Some salient features of this particular implementation are:
- Laser power and focus can can co-vary, allowing the brightness of the images to remain approximately constant while performing volumetric imaging. This is achieved by the user setting the laser power a handful of depths and the computer interpolating for other values.
- Changes in focal plane are synchronized to the flyback time for each frame, and constant throughout each frame, making the stacking and volumetric visualization of images straightforward.
- Arbitrary waveforms can be loaded to control the lens. Standard waveforms include sinusoidal, sawtooth, triangular and square waves, but custom waveforms can be uploaded to the controller as well .
- Volumetric scanning works in both unidirectional and bidirectional scanning modes.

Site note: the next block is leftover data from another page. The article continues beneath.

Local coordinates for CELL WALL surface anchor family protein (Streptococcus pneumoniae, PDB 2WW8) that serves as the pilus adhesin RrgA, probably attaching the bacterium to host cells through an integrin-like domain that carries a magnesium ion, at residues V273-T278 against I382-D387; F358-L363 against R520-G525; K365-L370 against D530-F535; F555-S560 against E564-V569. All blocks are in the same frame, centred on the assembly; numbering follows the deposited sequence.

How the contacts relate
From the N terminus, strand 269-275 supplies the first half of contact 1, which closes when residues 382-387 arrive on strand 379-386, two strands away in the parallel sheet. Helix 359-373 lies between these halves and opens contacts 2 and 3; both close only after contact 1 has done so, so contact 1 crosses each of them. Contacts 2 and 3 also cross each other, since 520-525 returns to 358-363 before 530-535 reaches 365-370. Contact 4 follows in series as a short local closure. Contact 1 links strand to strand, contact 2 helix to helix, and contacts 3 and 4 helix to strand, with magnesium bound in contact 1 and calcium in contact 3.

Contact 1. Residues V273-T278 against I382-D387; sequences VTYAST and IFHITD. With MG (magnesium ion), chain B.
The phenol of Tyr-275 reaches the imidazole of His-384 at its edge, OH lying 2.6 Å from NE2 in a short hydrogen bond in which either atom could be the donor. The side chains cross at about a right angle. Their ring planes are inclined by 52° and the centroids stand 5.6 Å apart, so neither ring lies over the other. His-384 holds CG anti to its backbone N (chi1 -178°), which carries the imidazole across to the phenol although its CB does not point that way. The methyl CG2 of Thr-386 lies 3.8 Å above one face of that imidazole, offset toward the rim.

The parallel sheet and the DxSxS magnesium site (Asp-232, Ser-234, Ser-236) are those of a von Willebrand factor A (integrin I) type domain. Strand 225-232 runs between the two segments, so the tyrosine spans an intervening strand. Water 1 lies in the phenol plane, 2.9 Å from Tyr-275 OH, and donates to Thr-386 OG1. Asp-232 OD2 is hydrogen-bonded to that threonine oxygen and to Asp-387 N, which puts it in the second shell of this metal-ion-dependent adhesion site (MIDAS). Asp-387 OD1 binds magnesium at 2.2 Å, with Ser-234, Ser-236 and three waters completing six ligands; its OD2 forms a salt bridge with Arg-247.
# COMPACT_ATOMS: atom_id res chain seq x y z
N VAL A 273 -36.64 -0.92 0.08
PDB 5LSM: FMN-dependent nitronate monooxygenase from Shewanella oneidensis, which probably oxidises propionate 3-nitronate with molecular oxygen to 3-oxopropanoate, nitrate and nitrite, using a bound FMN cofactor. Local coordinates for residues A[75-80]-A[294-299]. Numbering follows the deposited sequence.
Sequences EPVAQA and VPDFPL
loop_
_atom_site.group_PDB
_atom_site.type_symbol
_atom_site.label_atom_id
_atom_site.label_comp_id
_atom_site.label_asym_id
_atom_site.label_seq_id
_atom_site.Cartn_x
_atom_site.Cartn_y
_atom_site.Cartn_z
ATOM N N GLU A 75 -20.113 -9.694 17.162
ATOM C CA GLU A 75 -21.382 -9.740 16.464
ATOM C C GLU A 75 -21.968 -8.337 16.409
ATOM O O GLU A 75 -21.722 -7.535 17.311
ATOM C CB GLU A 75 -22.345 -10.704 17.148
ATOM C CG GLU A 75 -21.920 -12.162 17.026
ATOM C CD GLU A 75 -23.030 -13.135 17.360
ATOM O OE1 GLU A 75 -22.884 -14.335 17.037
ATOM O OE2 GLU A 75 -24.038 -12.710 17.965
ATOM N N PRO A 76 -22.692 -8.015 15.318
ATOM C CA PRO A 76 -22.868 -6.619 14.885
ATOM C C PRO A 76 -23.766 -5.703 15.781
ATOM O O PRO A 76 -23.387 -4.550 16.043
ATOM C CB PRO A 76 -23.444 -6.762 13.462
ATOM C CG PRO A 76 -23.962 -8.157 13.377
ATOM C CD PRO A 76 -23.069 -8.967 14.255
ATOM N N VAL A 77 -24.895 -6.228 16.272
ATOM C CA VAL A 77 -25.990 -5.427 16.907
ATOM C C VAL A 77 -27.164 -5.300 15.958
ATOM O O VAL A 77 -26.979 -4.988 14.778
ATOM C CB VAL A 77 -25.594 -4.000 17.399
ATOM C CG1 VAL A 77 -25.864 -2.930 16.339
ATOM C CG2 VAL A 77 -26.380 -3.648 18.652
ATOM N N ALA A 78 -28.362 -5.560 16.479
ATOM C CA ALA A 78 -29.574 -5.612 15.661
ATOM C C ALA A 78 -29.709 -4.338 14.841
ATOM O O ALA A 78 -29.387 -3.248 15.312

- We are working on a closed-loop feedback system to stabilize an optical section along the z-axis, which is particularly important in when there can be relative movement between the sample and the objective.
Below is an example of imaging with a 512-line image, 8kHz resonant mirror, bidirectional scanning, resulting in at 30 frames per second, along with a triangular scanning waveform at 1Hz. The range of the scan is about 15oum, and you can see the brightness of the images is relatively constant.[vimeo 129498546]
The slight translation of the image as depth is changed is due to coma produced by gravity deforming the Optotune lens, as it is currently mounted vertically in the microscope. A new design will provide for horizontal mounting thereby minimizing this artifact.
The latest Github release already includes these updates. A more detailed post on how to work with volumetric scanning will follow.